Weber Basin Job Corps Trails Center of Excellence Pilot Program

By Marshall Thompson
Intermountain Region
August 25, 2023

The sound of a diesel engine growls to life as heavy equipment is being started to warm up for the day.  Not far from there, students from the Weber Basin Job Corp listen intently to what the focus for the day will be.  

A person uses a mini excavator to work on a trail.
A Weber Basin Job Corps student operates a mini excavator to improve a trail on the Uinta-Wasatch-Cache National Forest.

This is not a typical workday for the Weber Basin students. Today is the first day of a weeklong training where they will learn about completing trail maintenance and construction techniques utilizing mechanized equipment. After that, they will be spending four weeks on the ground putting that knowledge to practice maintaining trails on the adjacent Uinta-Wasatch-Cache National Forest. These five weeks of training mark the beginning of a pilot mentoring program known as the Weber Basin Trails Center of Excellence.

While trail maintenance is not new to the Job Corps, this newly designed training focuses on the use of heavy equipment in trail maintenance and reconstruction.  Absent are the large bulldozers or excavators that you might see in road construction, these students are learning how to utilize smaller bulldozers and excavators. These unique pieces of equipment allow for advanced trail reconstruction and maintenance projects on motorized and non-motorized trails.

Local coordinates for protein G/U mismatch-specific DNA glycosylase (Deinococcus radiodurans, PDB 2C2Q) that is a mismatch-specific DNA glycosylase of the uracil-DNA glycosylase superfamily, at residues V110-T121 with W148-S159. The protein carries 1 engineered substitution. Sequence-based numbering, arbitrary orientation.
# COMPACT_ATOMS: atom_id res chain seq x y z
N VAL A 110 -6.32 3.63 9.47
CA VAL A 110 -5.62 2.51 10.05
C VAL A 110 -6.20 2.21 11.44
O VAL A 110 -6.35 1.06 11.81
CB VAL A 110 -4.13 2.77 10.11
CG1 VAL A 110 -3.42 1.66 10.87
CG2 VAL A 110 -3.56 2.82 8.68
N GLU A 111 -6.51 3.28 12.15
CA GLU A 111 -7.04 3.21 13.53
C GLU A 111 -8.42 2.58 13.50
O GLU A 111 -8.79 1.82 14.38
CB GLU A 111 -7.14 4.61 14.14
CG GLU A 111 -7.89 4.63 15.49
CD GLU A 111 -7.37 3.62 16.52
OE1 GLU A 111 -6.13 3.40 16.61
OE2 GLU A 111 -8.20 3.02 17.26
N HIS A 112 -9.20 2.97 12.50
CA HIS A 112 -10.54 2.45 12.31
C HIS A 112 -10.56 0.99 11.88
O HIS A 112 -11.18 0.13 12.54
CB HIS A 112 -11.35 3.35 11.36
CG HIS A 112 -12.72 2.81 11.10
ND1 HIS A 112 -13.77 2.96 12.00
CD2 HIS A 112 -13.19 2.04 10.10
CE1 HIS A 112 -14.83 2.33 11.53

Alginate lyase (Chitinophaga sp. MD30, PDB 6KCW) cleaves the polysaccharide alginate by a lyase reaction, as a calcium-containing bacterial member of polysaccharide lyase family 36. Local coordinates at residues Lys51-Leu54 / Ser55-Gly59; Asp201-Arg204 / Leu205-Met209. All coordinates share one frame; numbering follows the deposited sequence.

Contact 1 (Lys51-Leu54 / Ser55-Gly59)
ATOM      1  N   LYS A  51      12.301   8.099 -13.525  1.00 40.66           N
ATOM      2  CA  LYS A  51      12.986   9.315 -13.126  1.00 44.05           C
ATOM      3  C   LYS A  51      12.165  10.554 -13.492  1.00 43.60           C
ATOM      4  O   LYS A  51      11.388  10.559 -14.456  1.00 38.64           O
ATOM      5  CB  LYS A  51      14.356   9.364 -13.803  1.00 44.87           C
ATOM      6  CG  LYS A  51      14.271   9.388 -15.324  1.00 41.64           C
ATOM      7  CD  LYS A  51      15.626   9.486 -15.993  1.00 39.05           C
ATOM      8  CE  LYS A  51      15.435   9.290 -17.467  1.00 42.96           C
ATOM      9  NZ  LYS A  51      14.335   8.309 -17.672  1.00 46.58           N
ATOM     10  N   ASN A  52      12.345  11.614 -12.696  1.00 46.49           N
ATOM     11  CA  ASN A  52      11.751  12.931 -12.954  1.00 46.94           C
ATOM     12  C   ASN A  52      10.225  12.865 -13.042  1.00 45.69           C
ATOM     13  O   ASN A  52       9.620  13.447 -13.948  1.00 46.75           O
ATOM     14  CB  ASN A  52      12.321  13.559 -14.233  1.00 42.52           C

“Teaching these students how to use the mini dozer and excavator allows for reconstruction or rerouting of a trail that involves moving larger objects or amounts of dirt, that would be difficult and time-consuming if done by hand,” explains Larry Velarde, Trails, Travel Management and Dispersed Recreation Program Manager for the Intermountain Region.

“Maintenance that would take weeks to complete by hand, can be accomplished in less than a day with skilled operators,” added Troy Street, Forestry Trade Instructor for the Weber Basin Job Corps.

A person uses a motorized wheelbarrow to move dirt.
A Weber Basin Job Corps student operates a motorized wheelbarrow while improving trails on the Uinta-Wasatch-Cache National Forest.

Cheryl Butler, the Recreation Trails and Wilderness Program Manager for the Uinta-Wasatch-Cache National Forest, describes the training as a beneficial outcome for the agencies involved and the students.

“The students receive advanced training that will benefit them in future career endeavors, and it helps them gain an understanding of the work involved in providing recreation opportunities on their National Forests,” she said. “The Forest Service benefits from a program that will be training students that we would love to see obtain employment within the agency. Second, it provides an opportunity for staff that work for the Forest as well as partners to receive this valuable training. Last, as a part of the training some much-needed trail maintenance work gets completed.”

The potential to take the knowledge and certification they receive can help advance the students into several career choices with the Forest Service, State of Utah, or private industry, Street said. 

The Weber Basin Trails Center of Excellence program started from needing to find a way to continue providing mechanized equipment training and on-the-ground mentorship in trail maintenance and construction after the Forest Service Washington Office Enterprise mechanized trails program ended. The need was recognized at all levels of the federal land management agency.